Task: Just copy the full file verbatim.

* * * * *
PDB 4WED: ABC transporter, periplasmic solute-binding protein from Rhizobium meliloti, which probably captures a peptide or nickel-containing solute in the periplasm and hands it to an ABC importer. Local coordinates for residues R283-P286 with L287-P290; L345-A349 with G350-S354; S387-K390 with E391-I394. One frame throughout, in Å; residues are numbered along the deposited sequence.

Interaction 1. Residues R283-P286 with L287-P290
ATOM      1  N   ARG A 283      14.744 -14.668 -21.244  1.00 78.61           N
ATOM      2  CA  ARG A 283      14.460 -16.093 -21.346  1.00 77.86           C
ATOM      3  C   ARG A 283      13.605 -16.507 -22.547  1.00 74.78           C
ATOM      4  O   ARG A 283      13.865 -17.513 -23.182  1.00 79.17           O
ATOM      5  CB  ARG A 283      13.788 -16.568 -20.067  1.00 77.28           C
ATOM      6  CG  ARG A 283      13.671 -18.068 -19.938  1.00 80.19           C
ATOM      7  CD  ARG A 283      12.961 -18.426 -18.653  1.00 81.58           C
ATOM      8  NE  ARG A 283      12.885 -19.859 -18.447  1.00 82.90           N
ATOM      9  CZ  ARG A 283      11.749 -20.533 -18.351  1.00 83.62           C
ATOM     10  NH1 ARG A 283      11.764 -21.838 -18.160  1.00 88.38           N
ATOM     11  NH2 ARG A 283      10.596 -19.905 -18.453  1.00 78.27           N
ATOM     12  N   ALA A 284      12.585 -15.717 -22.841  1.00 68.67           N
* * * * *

PDB 4WED: ABC transporter, periplasmic solute-binding protein from Rhizobium meliloti, which probably captures a peptide or nickel-containing solute in the periplasm and hands it to an ABC importer. Local coordinates for residues R283-P286 with L287-P290; L345-A349 with G350-S354; S387-K390 with E391-I394. One frame throughout, in Å; residues are numbered along the deposited sequence.

Interaction 1. Residues R283-P286 with L287-P290
ATOM      1  N   ARG A 283      14.744 -14.668 -21.244  1.00 78.61           N
ATOM      2  CA  ARG A 283      14.460 -16.093 -21.346  1.00 77.86           C
ATOM      3  C   ARG A 283      13.605 -16.507 -22.547  1.00 74.78           C
ATOM      4  O   ARG A 283      13.865 -17.513 -23.182  1.00 79.17           O
ATOM      5  CB  ARG A 283      13.788 -16.568 -20.067  1.00 77.28           C
ATOM      6  CG  ARG A 283      13.671 -18.068 -19.938  1.00 80.19           C
ATOM      7  CD  ARG A 283      12.961 -18.426 -18.653  1.00 81.58           C
ATOM      8  NE  ARG A 283      12.885 -19.859 -18.447  1.00 82.90           N
ATOM      9  CZ  ARG A 283      11.749 -20.533 -18.351  1.00 83.62           C
ATOM     10  NH1 ARG A 283      11.764 -21.838 -18.160  1.00 88.38           N
ATOM     11  NH2 ARG A 283      10.596 -19.905 -18.453  1.00 78.27           N
ATOM     12  N   ALA A 284      12.585 -15.717 -22.841  1.00 68.67           N